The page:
MOTIVATING THE CHOIR–YOUR SECRET TO SUCCESS
One of the most difficult tasks a minister of music faces is keeping his choir motivated and excited about the ministry of music in the church. We all have suffered through the down cycles in the calendar year.
During the summer months, we face the problem of maintaining adequate enrollment and consistent attendance in our choirs. Choir members take vacation–sometimes, to our dismay, several members at the same time. Good weather prompts other excuses and absences. Careful planning and promotion, however, will save us some headaches and embarrassment.
September is traditionally choir enrollment month. Dig through your files, pull out some of those great promotion ideas, and use them during June. New people who have joined your church may welcome the invitation to become involved. Encourage people who don’t sing in the choir regularly to make a 2- or 3-month commitment to allow regular choir members some time off. They may find it rewarding and decide to stay involved come September. Consider college students returning home for summer or youth choir members who no longer have hectic school schedules. Take time to think this through, and you’ll discover many possibilities.
Here are some basic ideas for promoting choir membership:
1. Select a theme for your emphasis just as you would for September.
2. News releases in church publications are excellent for promoting interest in music ministry.
3. Give public announcements during Sunday school classes and other church department meetings. Make sure they are scheduled well in advance and are approved by your pastor.
4. Ask choir members and officers to do a phone blitz of the church membership to develop a prospect list.
5. Write a personal letter, make a phone call, or visit prospective choir members.
6. Develop cassette-taped announcements with background music giving all the pertinent information about the choir’s ministry. These may be distributed to home Bible study groups, Sunday school classes, or even played during regular services.
7. Prepare music survey cards that can be inserted in Sunday bulletins or distributed in Sunday school classes and home Bible study groups.
8. Have a committed choir member share a positive testimony in a service or other group meeting.
9. Conduct exciting rehearsals with enjoyable and challenging music. Strive for quality in music and ministry. Challenge the choir to do well and reward them when they do. One of the most important resources is word of mouth. You will have every chair filled with enthusiastic recruiters.
You can do some things on a personal level to encourage and motivate your choir, especially during slump times:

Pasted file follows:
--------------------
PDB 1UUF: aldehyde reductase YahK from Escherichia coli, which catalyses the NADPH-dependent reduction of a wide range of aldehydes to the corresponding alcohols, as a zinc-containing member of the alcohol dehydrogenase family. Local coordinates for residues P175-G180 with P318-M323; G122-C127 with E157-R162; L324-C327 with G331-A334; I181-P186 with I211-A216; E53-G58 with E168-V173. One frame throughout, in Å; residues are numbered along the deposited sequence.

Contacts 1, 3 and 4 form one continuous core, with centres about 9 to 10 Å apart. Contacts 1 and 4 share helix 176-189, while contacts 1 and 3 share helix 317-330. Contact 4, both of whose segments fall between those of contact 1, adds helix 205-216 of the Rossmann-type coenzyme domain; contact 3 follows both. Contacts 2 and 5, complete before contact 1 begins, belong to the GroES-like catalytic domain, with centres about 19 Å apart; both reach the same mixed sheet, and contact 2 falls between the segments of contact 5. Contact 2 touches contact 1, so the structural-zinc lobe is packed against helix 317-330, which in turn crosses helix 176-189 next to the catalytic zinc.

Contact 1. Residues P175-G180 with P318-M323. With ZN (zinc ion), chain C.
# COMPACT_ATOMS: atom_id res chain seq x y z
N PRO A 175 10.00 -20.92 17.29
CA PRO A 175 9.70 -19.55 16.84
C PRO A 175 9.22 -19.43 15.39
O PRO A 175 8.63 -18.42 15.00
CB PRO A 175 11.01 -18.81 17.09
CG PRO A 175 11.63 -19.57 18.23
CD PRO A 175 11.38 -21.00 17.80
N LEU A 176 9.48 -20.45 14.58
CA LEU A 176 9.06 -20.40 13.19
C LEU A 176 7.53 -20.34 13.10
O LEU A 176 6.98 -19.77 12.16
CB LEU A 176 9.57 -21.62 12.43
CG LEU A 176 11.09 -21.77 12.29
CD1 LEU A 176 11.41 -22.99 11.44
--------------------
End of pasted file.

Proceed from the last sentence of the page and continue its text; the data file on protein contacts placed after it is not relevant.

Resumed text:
Challenge your choir members. People want to be a part of something exciting and worthwhile, to be challenged. From the senior pastor’s burden and goals for ministry for the congregation, set your goals and map out plans for the music ministry.
Communicate your excitement to the people to whom you minister. As they understand your directions and plans for the music ministry, they will follow your enthusiasm.
Service music and special concert programs should be selected and scheduled 6 months ahead. Get organized so you’ll be able to share excitement and enthusiasm during the summer months and throughout the year.
Express appreciation. A word of appreciation is one of your greatest tools of motivation. A thank-you will often be enough. A good admonition that should be a rule is: Don’t be stingy with words of appreciation when they are due.
It’s a mistake to assume people know they are needed. They need to hear that from you. A short, handwritten note or a personal phone call is an excellent way to communicate your appreciation.
Develop a sense of fulfillment. People are in the choir because they want to be a part of something exciting, something that touches and changes lives, and something that allows them to express their worship to God through the talent He has given them. This places tremendous responsibility on you as the choir director. Every choir member must be encouraged to stretch to his or her greatest potential. They may be soloists, good speakers, dramatists, organizers, or leaders. It’s your responsibility to steer choir members into areas where they will be most productive.
The choir must also have a sense of community. Give them opportunities to get to know one another through occasional social gatherings. Continually emphasize the importance of their ministry and its effect on the lives of the congregation. Pray and plan for Kingdom results. Nothing will convince them of their ministry’s importance more than people coming to know Christ.
Love your choir. Expressing a genuine personal concern for each choir member cannot be emphasized too much. Remember, you are more than a director-you are a minister. Choir members are not keys on an instrument-they are real people who face real struggles and spiritual battles. Be transparent and become involved in their lives outside the church, and they will recognize your concern for them. Realizing that you genuinely care about what goes on in their lives away from the church building–their joys and sorrows–will draw them to you as a close friend, a partner in the ministry, and a defender of your vision and goals.
(The above material appeared in the June 1992 issue of the Advance Magazine.)
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